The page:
Tampa Bay Rays v Texas Rangers, Game 4

Yankees agree to deal with Rafael Soriano

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Brian Cashman sure slow-played this one.

Despite insisting last week that the Yankees would not surrender their first round pick in the 2011 MLB Amateur Draft in order to sign a remaining Type A free agent, the Bombers agreed to terms on Thursday night with reliever Rafael Soriano.  Jon Heyman of SI.com reports that the deal will be worth a whopping $35 million over three years.

Soriano said earlier this month that he would only be willing to accept a non-closer position with one team — the Yankees — because of his respect and admiration for longtime reliever Mariano Rivera.  And now he’ll get the opportunity to serve as an eighth-inning bridge to Mo for at least the next two seasons.  If Rivera decides to retire after his current two-year, $30 million contract runs out, the 31-year-old Soriano can assume closing duties for a year and ratchet up his free agent value heading into the winter of 2014.

Soriano posted a gorgeous 1.73 ERA and 0.80 WHIP over 64 appearances as the Rays’ closer last season, racking up an American League best 45 saves in 48 chances.  He has fanned a ridiculous 159 batters in his past 138 innings and has walked only 41.

All in all, he is one of the best relief pitchers in the game.

It is a crazy contract, there’s no denying that.  The money is too big and the Cashman-led Yankees are usually a bit wiser about handing out major amounts of cash and years to relievers not named Mo Rivera.  But the Yankees can afford to be a bit reckless with their cash because of their many lucrative revenue streams and there is little doubt that the move means an overall improvement for the club.

Opponents are going to have a really tough time plotting late-game comebacks against New York in 2011.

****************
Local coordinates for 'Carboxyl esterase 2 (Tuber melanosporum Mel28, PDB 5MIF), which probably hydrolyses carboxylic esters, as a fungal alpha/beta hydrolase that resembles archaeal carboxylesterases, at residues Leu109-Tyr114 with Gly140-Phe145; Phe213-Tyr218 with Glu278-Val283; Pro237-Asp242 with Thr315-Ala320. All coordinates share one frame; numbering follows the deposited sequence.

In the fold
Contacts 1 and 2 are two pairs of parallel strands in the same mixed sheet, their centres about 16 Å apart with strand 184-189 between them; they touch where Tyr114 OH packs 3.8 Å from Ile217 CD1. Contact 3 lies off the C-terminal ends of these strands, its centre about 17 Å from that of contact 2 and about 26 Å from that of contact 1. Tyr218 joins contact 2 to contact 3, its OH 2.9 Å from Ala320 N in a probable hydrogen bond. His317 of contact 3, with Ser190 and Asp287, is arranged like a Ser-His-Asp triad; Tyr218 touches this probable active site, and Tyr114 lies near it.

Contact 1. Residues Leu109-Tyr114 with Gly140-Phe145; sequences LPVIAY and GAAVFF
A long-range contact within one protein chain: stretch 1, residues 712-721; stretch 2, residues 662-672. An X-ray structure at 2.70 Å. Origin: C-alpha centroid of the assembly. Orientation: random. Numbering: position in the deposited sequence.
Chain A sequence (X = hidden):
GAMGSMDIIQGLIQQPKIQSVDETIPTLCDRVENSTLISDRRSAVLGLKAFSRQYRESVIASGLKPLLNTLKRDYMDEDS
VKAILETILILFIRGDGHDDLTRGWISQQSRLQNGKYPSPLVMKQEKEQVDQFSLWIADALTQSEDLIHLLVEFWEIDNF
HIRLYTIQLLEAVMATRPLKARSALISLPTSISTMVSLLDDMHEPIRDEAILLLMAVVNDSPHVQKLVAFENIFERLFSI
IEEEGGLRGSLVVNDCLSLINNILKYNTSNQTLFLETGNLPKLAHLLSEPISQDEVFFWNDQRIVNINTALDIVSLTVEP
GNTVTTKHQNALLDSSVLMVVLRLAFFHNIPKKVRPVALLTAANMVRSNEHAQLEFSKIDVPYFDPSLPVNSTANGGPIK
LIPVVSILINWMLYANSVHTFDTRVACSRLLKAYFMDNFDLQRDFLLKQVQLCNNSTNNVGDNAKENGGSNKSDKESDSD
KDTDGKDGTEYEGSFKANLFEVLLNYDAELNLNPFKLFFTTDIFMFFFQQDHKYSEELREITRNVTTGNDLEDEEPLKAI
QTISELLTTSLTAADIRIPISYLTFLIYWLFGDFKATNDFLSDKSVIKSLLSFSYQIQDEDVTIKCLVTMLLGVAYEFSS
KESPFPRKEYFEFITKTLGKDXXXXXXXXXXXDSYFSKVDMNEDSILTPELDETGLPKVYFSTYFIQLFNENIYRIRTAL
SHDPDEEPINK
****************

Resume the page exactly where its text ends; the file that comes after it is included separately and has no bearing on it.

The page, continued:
Cardinals, Dexter Fowler agree to a five-year, $82 million deal

CLEVELAND, OH - NOVEMBER 02:  Dexter Fowler #24 of the Chicago Cubs reacts during the seventh inning against the Cleveland Indians in Game Seven of the 2016 World Series at Progressive Field on November 2, 2016 in Cleveland, Ohio.  (Photo by Gregory Shamus/Getty Images)
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The Cardinals have officially signed outfielder Dexter Fowler to a five-year, $82.5 million contract. Fowler will also get a full no-trade clause.

The Cardinals gave Fowler a bigger deal than many speculated he’d get, as some reports predicted he’d get something in the $52-72 million range. His skills, however — he’s a fantastic leadoff hitter who plays a premium defensive position — definitely earned him some major dough. Fowler hit .276/.393/.447 with 13 homers, 48 RBI and 13 steals over 125 games in 2016 for the World Series champion Cubs.

For the Cardinals, this will allow Matt Carpenter to move down to the middle of the batting order and will shift Randal Grichuk to left field. It also takes a prime piece from the Cardinals’ biggest rival. For their part, earlier this offseason the Cubs signed former Cardinal center fielder Jon Jay. So that’s fun.

Are the Cardinals about to go on a free agent binge?

John Mozeliak AP
Associated Press
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The Cardinals have always emphasized building from within. In the 2016-17 offseason, however, they may end up being one of the bigger free agent buyers. At least according to some informed speculation.

St. Louis is already in agreement with Dexter Fowler. But Derrick Goold and Ben Frederickson of the St. Louis Post-Dispatch write today that the Cardinals “could become more aggressive than previously believed,” with Mark Trumbo and Edwin Encarnacion as “possible pursuits.” Worth noting that separate reports alleged some interest on the part of the Cards front office in free agent third baseman Justin Turner.

The Cardinals are already losing their first round pick due to the Fowler signing, so any other top free agent won’t cost them more than the money he’s owed. And as far as money goes, the Cardinals have a great deal of it, despite being a small market team. They have a billion dollar TV deal coming online and Matt Holliday and Jaime Garcia are off the payroll now. Spending big on a free agent or three would not cripple them or anything.

Encarnacion or Trumbo would be first baseman, which wold fly in the face of the Cards’ move of Matt Carpenter to first base (and, at least as far as Encarnacion goes, would fly in the face of good defense). Getting either of them would push Carpenter back to second, displacing Kolten Wong, or over to third, displacing Jhonny Peralta. If you’re going to do that, I’d say that Turner would make more sense, but what do I know?

Either way, the Cardinals may be entering a pretty interesting phase of their offseason now. And an unfamiliar one as, quite possibly, the top free agent buyer on the market.